Virginia

Police Chief on Leave After Charging Virginia Lawmaker Over Damaged Confederate Statues

State Sen. Louise Lucas and other Black leaders in Portsmouth, Virginia, were charged after protesters damaged Confederate statues and tore down one

Bill O'Leary/The Washington Post via Getty Images

The police chief in Portsmouth, Virginia, is on paid leave nearly three weeks after her department charged a state senator and several others from the city's Black community with conspiring to damage a Confederate monument.

City spokeswoman Dana Woodson confirmed in an email on Friday that Chief Angela Greene is on leave and that an assistant police chief will assume her duties in the meantime.

The city declined to comment further. No one answered the telephone Friday at a number listed for Greene.

Allies of State Sen. Louise Lucas in Richmond have called the felony charges against her legally weak and political. The case is based on words that police say Lucas spoke in the hours before protesters ripped heads off Confederate statues and pulled one down, critically injuring a demonstrator.

Some legal observers say that Lucas' alleged statements are protected speech. The charges were filed without the cooperation of the local prosecutor's office. And they were issued the day before state lawmakers met to work on police reforms, including ones that Lucas — a high ranking-Democrat — has championed.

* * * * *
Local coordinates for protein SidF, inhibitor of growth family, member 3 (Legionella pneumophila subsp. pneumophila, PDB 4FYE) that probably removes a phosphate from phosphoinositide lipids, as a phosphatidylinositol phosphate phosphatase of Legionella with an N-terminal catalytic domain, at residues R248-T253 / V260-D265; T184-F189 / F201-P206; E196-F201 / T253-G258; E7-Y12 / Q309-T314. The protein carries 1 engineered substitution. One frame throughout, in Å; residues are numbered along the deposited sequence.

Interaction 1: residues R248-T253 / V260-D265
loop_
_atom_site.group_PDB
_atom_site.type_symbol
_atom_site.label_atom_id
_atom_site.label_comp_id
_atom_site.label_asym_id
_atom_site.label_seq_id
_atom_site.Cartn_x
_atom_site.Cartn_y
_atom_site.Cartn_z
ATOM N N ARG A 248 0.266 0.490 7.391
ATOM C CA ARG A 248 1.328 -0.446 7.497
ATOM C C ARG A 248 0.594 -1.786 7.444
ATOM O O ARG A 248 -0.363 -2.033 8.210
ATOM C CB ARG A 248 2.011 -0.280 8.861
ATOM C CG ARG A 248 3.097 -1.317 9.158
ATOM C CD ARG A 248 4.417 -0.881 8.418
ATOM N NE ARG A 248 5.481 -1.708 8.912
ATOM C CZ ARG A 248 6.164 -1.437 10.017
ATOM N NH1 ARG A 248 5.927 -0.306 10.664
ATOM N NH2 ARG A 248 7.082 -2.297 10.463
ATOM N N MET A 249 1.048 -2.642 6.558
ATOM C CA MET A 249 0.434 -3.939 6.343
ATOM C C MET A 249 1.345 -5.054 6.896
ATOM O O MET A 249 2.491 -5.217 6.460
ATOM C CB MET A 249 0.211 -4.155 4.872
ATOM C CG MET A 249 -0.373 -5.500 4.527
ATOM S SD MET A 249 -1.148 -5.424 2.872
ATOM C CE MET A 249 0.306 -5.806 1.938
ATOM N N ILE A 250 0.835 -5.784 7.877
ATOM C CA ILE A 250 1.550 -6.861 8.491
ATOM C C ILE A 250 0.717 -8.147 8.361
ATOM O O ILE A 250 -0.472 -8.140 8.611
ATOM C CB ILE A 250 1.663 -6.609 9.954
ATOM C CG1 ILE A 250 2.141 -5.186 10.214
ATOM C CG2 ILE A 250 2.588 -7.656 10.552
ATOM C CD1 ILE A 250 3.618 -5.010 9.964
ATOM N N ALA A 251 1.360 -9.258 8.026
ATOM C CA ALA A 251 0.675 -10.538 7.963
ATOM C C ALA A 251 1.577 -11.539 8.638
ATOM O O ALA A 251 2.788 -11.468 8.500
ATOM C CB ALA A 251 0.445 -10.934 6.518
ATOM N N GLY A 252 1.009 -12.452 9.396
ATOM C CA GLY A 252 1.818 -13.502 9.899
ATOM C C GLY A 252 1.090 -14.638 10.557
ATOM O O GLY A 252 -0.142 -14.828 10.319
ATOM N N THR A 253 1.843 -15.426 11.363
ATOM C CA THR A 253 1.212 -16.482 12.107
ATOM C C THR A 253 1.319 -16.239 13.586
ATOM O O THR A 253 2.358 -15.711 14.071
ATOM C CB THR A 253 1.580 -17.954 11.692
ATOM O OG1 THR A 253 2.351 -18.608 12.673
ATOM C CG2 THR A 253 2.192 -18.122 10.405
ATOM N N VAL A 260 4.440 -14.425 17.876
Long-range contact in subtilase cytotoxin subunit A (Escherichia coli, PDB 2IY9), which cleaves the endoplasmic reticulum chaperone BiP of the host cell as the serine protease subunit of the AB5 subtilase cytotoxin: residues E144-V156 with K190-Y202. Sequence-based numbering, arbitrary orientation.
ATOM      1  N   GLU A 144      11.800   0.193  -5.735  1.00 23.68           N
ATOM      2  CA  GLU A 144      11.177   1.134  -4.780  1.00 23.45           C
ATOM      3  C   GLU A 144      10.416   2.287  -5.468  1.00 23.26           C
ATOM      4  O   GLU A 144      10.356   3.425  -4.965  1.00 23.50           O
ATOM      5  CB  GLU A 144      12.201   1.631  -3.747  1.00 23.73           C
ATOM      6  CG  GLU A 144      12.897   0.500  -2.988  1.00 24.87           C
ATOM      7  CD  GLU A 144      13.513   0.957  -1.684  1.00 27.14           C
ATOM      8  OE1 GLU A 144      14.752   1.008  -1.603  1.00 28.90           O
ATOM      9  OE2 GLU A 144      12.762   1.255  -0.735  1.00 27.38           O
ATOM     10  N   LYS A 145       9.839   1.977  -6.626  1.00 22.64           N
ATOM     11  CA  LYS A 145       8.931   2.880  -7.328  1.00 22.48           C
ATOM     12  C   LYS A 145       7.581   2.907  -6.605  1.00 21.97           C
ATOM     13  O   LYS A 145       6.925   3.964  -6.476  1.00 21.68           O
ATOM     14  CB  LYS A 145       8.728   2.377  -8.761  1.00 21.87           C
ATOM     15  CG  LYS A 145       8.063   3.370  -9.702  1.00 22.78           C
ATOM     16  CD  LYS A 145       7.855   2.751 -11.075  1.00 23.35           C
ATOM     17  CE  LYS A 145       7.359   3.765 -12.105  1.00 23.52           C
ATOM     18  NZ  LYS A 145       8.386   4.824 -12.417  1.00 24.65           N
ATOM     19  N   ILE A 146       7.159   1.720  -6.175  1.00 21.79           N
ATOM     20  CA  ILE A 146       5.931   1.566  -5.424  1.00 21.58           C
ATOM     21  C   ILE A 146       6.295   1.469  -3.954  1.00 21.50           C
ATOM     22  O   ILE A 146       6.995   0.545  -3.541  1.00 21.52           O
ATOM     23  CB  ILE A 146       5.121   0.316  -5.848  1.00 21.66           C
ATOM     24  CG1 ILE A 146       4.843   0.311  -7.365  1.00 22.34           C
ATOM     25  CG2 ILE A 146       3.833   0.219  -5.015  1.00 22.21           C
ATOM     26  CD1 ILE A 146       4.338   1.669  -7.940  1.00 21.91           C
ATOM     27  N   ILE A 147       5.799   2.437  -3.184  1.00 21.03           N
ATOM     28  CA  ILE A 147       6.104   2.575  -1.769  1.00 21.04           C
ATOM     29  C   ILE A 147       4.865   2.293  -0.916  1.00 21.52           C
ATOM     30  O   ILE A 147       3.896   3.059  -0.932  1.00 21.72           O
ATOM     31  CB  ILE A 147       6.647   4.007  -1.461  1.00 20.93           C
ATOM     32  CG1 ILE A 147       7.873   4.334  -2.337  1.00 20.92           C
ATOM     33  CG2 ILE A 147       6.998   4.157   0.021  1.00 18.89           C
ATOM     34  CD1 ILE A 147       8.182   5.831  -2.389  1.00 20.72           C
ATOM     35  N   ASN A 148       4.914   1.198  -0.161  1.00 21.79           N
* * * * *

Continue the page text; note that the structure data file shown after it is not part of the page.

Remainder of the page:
Virginia Gov. Ralph Northam said Thursday that he’s working to let localities determine whether to relocate the more than 220 Confederate memorials in the state. “Right now we tell someone’s story. We don’t tell everyone’s story,” Alexandria City Councilman John Chapman said. News4’s Drew Wilder reports.

Lucas and several others face counts of conspiracy to commit a felony and injury to a monument in excess of $1,000. Other people who were charged included a school board member as well as members of the local NAACP chapter and public defender’s office.

Lucas is being charged at a time when many memorials to the Confederacy are being taken down, whether by demonstrators opposed to racial injustice or by authorities seeking to dismantle them through official channels. The monuments have long been viewed by many as symbols of white supremacy. But they’ve drawn increasing attention following the death of George Floyd, a Black man who died in Minneapolis police custody.

Greene became Portsmouth's police chief in 2019 after chief Tonya Chapman resigned.

Copyright AP - Associated Press
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